The challenges and changes that shaped Woopra’s growth [Report]
Aramex has published a report, in collaboration with Wamda and the American University in Cairo (AUC), on Woopra, a real-time customer analytics service. The report looks at the history and growth of Woopra, from its humble beginnings as a student’s project to one of the world’s top ten web analytics service providers. It focuses mostly on what led to the company’s move to the US and why this move was a necessity and how it will be benificial in the long run.
Elie Khoury launched what would become Woopra in 2003 while he was a student at the Lebanese American University (LAU). In 2006, Khoury convinced Jad Younan to become the cofounder of Woopra and turn it into their university graduation project. After their graduation in 2007, Khoury and Younan fully invested themselves into the web analytics platform.
Before analyzing the growth and development of Woopra, the report shares background information on web analytics, allowing any reader to grasp the basic concepts and the field in which Woopra is involved.
The report further explains how Woopra adapted its business model to ensure growth. In its early beta phase, Woopra was free to use but market demand - which overloaded Woopra's servers - forced Khoury and Younan to add a new paid subscription service. The introduction of John Pozadzides helped Woopra to increase its presence in the US market and a migrate to larger, faster servers.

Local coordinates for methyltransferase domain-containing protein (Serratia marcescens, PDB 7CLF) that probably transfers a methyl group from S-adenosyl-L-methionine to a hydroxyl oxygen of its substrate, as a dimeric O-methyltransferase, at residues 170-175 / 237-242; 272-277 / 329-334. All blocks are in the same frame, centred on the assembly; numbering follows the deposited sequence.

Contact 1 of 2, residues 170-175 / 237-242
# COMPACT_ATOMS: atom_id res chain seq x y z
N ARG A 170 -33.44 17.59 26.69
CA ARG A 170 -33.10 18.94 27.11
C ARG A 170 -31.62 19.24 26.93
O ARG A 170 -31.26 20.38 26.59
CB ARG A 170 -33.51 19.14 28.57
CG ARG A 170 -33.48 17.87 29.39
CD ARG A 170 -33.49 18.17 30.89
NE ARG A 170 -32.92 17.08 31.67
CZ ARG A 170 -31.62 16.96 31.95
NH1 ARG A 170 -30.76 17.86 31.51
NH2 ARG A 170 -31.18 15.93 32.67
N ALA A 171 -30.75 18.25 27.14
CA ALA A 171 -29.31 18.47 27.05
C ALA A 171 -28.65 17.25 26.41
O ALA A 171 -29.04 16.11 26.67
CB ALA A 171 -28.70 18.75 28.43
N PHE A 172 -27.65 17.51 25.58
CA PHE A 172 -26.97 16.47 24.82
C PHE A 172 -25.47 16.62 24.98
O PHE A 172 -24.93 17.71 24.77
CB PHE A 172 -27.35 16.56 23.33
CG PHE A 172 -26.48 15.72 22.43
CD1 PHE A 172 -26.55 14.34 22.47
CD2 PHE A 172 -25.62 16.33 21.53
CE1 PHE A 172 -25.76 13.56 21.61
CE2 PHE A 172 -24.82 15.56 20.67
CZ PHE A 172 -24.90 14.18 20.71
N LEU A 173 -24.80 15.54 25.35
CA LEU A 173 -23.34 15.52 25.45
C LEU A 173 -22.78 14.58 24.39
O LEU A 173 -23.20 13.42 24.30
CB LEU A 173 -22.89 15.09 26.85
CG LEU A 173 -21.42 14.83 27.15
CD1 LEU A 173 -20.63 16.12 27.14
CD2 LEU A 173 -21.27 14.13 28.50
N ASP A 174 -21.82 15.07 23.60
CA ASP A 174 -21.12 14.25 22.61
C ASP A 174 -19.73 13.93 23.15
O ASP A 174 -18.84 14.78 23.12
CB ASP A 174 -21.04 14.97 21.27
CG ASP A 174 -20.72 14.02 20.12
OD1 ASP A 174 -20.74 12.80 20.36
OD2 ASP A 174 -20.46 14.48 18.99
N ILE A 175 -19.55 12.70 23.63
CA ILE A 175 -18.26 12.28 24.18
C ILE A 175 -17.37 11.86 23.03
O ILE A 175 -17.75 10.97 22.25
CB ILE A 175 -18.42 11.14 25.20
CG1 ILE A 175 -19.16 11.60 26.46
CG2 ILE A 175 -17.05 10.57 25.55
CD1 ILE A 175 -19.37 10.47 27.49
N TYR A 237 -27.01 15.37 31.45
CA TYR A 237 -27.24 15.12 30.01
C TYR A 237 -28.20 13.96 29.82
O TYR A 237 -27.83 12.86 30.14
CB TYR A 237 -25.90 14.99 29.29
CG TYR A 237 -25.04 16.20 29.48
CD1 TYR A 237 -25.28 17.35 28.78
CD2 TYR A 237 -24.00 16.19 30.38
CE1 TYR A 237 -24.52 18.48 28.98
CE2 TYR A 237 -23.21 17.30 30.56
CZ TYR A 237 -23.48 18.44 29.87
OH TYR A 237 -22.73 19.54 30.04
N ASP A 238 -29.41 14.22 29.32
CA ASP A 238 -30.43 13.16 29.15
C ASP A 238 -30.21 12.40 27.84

The team’s efforts and willingness to adapt and tackle the challenges before them led to Woopra being ranked one of the top 25 web companies globally in 2009, and also being ranked as one of the top 10 web applications, based on ReadWriteWeb.
The report explains how the Woopra team further changed its business model by shifting from a free beta version to a paid service - those that had accounts with Woopra could keep them, but they would receive fewer features than those with paid accounts. This decision was a hard one, as the report states, the Woopra team fully expected to lose a percentage of clients, but the shift was necessary for survival.
The report also looks at how the percentage of internet users in the US pushed Woopra to relocate from Lebanon and enter the US market. The move gave Woopra access to a large base of potential enterprise clients. According to the report, Woopra is not targeting emerging markets, but mature markets instead.
To download the report, please scroll up and click on the link in the gray box.